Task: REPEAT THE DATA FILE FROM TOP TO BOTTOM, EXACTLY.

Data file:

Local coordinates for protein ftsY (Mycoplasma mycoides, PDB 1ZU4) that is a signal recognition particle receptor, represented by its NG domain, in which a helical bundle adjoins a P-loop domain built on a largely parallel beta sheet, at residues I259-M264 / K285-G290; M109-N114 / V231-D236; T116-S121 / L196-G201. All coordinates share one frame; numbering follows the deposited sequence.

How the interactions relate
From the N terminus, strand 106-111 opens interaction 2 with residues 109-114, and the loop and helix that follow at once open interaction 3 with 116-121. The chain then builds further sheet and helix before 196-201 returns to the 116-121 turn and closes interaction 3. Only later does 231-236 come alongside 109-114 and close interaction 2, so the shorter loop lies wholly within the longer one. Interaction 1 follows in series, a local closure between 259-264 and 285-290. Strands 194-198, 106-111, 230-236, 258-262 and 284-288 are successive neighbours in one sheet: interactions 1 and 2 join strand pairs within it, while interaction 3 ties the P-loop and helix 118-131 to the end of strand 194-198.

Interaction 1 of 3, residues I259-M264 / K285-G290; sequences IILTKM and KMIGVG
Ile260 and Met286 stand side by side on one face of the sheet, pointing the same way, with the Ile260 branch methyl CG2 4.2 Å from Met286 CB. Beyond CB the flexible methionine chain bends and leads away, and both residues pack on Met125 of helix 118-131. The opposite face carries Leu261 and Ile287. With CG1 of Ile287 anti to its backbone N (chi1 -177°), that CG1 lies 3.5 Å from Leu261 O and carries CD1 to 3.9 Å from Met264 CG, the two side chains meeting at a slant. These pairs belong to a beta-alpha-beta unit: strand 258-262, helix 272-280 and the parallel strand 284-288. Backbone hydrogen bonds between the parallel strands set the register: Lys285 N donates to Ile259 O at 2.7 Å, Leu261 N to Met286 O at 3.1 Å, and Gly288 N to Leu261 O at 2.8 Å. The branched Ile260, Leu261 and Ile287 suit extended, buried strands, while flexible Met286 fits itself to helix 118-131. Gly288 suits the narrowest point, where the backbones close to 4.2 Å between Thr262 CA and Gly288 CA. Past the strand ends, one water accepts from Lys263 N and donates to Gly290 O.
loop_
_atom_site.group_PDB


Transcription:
Local coordinates for protein ftsY (Mycoplasma mycoides, PDB 1ZU4) that is a signal recognition particle receptor, represented by its NG domain, in which a helical bundle adjoins a P-loop domain built on a largely parallel beta sheet, at residues I259-M264 / K285-G290; M109-N114 / V231-D236; T116-S121 / L196-G201. All coordinates share one frame; numbering follows the deposited sequence.

How the interactions relate
From the N terminus, strand 106-111 opens interaction 2 with residues 109-114, and the loop and helix that follow at once open interaction 3 with 116-121. The chain then builds further sheet and helix before 196-201 returns to the 116-121 turn and closes interaction 3. Only later does 231-236 come alongside 109-114 and close interaction 2, so the shorter loop lies wholly within the longer one. Interaction 1 follows in series, a local closure between 259-264 and 285-290. Strands 194-198, 106-111, 230-236, 258-262 and 284-288 are successive neighbours in one sheet: interactions 1 and 2 join strand pairs within it, while interaction 3 ties the P-loop and helix 118-131 to the end of strand 194-198.

Interaction 1 of 3, residues I259-M264 / K285-G290; sequences IILTKM and KMIGVG
Ile260 and Met286 stand side by side on one face of the sheet, pointing the same way, with the Ile260 branch methyl CG2 4.2 Å from Met286 CB. Beyond CB the flexible methionine chain bends and leads away, and both residues pack on Met125 of helix 118-131. The opposite face carries Leu261 and Ile287. With CG1 of Ile287 anti to its backbone N (chi1 -177°), that CG1 lies 3.5 Å from Leu261 O and carries CD1 to 3.9 Å from Met264 CG, the two side chains meeting at a slant. These pairs belong to a beta-alpha-beta unit: strand 258-262, helix 272-280 and the parallel strand 284-288. Backbone hydrogen bonds between the parallel strands set the register: Lys285 N donates to Ile259 O at 2.7 Å, Leu261 N to Met286 O at 3.1 Å, and Gly288 N to Leu261 O at 2.8 Å. The branched Ile260, Leu261 and Ile287 suit extended, buried strands, while flexible Met286 fits itself to helix 118-131. Gly288 suits the narrowest point, where the backbones close to 4.2 Å between Thr262 CA and Gly288 CA. Past the strand ends, one water accepts from Lys263 N and donates to Gly290 O.
loop_
_atom_site.group_PDB